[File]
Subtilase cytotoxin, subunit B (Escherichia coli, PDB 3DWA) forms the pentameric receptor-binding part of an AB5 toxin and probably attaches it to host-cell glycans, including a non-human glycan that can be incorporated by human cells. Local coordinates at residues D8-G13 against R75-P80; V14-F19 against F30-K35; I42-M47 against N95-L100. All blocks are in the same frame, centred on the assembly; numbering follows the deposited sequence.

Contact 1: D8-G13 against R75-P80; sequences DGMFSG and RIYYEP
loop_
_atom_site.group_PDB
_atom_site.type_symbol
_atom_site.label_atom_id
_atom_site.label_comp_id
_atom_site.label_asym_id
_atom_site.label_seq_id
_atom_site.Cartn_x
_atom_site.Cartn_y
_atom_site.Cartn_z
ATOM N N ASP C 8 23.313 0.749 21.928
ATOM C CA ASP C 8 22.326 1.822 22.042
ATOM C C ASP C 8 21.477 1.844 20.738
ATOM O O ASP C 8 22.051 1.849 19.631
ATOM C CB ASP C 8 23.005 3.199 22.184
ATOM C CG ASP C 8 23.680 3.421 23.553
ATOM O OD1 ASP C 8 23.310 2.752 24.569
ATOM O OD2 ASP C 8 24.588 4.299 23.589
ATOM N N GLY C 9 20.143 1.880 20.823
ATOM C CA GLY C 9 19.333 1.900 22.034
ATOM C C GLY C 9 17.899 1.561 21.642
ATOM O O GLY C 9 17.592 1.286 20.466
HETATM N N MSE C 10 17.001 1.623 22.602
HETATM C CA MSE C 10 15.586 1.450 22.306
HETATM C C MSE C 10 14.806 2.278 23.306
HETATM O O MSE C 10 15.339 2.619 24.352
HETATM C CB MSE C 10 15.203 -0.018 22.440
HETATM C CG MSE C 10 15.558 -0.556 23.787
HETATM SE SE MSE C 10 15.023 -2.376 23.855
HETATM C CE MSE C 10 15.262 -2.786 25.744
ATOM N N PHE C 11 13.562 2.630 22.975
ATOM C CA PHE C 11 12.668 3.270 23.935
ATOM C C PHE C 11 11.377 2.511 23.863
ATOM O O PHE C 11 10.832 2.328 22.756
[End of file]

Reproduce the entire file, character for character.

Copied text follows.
Subtilase cytotoxin, subunit B (Escherichia coli, PDB 3DWA) forms the pentameric receptor-binding part of an AB5 toxin and probably attaches it to host-cell glycans, including a non-human glycan that can be incorporated by human cells. Local coordinates at residues D8-G13 against R75-P80; V14-F19 against F30-K35; I42-M47 against N95-L100. All blocks are in the same frame, centred on the assembly; numbering follows the deposited sequence.

Contact 1: D8-G13 against R75-P80; sequences DGMFSG and RIYYEP
loop_
_atom_site.group_PDB
_atom_site.type_symbol
_atom_site.label_atom_id
_atom_site.label_comp_id
_atom_site.label_asym_id
_atom_site.label_seq_id
_atom_site.Cartn_x
_atom_site.Cartn_y
_atom_site.Cartn_z
ATOM N N ASP C 8 23.313 0.749 21.928
ATOM C CA ASP C 8 22.326 1.822 22.042
ATOM C C ASP C 8 21.477 1.844 20.738
ATOM O O ASP C 8 22.051 1.849 19.631
ATOM C CB ASP C 8 23.005 3.199 22.184
ATOM C CG ASP C 8 23.680 3.421 23.553
ATOM O OD1 ASP C 8 23.310 2.752 24.569
ATOM O OD2 ASP C 8 24.588 4.299 23.589
ATOM N N GLY C 9 20.143 1.880 20.823
ATOM C CA GLY C 9 19.333 1.900 22.034
ATOM C C GLY C 9 17.899 1.561 21.642
ATOM O O GLY C 9 17.592 1.286 20.466
HETATM N N MSE C 10 17.001 1.623 22.602
HETATM C CA MSE C 10 15.586 1.450 22.306
HETATM C C MSE C 10 14.806 2.278 23.306
HETATM O O MSE C 10 15.339 2.619 24.352
HETATM C CB MSE C 10 15.203 -0.018 22.440
HETATM C CG MSE C 10 15.558 -0.556 23.787
HETATM SE SE MSE C 10 15.023 -2.376 23.855
HETATM C CE MSE C 10 15.262 -2.786 25.744
ATOM N N PHE C 11 13.562 2.630 22.975
ATOM C CA PHE C 11 12.668 3.270 23.935
ATOM C C PHE C 11 11.377 2.511 23.863
ATOM O O PHE C 11 10.832 2.328 22.756